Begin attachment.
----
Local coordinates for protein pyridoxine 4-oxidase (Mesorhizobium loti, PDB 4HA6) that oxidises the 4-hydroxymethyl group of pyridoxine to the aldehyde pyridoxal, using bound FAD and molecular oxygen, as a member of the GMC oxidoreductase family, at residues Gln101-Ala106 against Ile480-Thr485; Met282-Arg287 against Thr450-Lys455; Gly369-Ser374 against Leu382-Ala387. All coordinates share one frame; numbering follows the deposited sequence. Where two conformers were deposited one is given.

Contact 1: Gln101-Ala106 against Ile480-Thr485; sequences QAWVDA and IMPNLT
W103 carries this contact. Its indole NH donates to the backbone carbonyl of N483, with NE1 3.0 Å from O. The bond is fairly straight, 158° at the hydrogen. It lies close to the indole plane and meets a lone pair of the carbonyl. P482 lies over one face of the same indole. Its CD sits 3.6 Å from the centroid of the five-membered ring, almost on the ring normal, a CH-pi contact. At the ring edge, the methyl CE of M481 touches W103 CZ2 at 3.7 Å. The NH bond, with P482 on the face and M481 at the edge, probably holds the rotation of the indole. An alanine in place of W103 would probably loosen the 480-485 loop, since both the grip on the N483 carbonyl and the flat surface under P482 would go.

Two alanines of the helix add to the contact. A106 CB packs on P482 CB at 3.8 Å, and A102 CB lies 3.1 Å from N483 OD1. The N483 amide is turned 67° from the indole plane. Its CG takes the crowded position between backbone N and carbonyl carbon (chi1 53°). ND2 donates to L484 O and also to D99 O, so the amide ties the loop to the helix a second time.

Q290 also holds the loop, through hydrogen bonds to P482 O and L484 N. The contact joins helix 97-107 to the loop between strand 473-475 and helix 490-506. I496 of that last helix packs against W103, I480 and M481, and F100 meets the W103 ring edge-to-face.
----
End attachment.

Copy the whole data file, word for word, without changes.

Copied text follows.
Local coordinates for protein pyridoxine 4-oxidase (Mesorhizobium loti, PDB 4HA6) that oxidises the 4-hydroxymethyl group of pyridoxine to the aldehyde pyridoxal, using bound FAD and molecular oxygen, as a member of the GMC oxidoreductase family, at residues Gln101-Ala106 against Ile480-Thr485; Met282-Arg287 against Thr450-Lys455; Gly369-Ser374 against Leu382-Ala387. All coordinates share one frame; numbering follows the deposited sequence. Where two conformers were deposited one is given.

Contact 1: Gln101-Ala106 against Ile480-Thr485; sequences QAWVDA and IMPNLT
W103 carries this contact. Its indole NH donates to the backbone carbonyl of N483, with NE1 3.0 Å from O. The bond is fairly straight, 158° at the hydrogen. It lies close to the indole plane and meets a lone pair of the carbonyl. P482 lies over one face of the same indole. Its CD sits 3.6 Å from the centroid of the five-membered ring, almost on the ring normal, a CH-pi contact. At the ring edge, the methyl CE of M481 touches W103 CZ2 at 3.7 Å. The NH bond, with P482 on the face and M481 at the edge, probably holds the rotation of the indole. An alanine in place of W103 would probably loosen the 480-485 loop, since both the grip on the N483 carbonyl and the flat surface under P482 would go.

Two alanines of the helix add to the contact. A106 CB packs on P482 CB at 3.8 Å, and A102 CB lies 3.1 Å from N483 OD1. The N483 amide is turned 67° from the indole plane. Its CG takes the crowded position between backbone N and carbonyl carbon (chi1 53°). ND2 donates to L484 O and also to D99 O, so the amide ties the loop to the helix a second time.

Q290 also holds the loop, through hydrogen bonds to P482 O and L484 N. The contact joins helix 97-107 to the loop between strand 473-475 and helix 490-506. I496 of that last helix packs against W103, I480 and M481, and F100 meets the W103 ring edge-to-face.